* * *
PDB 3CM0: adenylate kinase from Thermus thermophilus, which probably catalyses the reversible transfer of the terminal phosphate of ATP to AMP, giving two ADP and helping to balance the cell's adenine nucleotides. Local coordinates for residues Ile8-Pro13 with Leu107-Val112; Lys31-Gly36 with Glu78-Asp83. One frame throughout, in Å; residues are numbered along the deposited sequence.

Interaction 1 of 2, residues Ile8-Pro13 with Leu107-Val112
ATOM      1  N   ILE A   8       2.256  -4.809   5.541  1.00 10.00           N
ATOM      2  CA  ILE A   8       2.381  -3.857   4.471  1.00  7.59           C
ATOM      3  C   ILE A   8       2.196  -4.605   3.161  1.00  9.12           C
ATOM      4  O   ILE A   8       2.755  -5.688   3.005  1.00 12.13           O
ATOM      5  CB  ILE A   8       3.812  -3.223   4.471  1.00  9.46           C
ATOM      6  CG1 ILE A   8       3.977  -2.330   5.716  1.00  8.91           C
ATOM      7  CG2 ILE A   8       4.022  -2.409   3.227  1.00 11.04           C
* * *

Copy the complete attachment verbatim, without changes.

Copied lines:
PDB 3CM0: adenylate kinase from Thermus thermophilus, which probably catalyses the reversible transfer of the terminal phosphate of ATP to AMP, giving two ADP and helping to balance the cell's adenine nucleotides. Local coordinates for residues Ile8-Pro13 with Leu107-Val112; Lys31-Gly36 with Glu78-Asp83. One frame throughout, in Å; residues are numbered along the deposited sequence.

Interaction 1 of 2, residues Ile8-Pro13 with Leu107-Val112
ATOM      1  N   ILE A   8       2.256  -4.809   5.541  1.00 10.00           N
ATOM      2  CA  ILE A   8       2.381  -3.857   4.471  1.00  7.59           C
ATOM      3  C   ILE A   8       2.196  -4.605   3.161  1.00  9.12           C
ATOM      4  O   ILE A   8       2.755  -5.688   3.005  1.00 12.13           O
ATOM      5  CB  ILE A   8       3.812  -3.223   4.471  1.00  9.46           C
ATOM      6  CG1 ILE A   8       3.977  -2.330   5.716  1.00  8.91           C
ATOM      7  CG2 ILE A   8       4.022  -2.409   3.227  1.00 11.04           C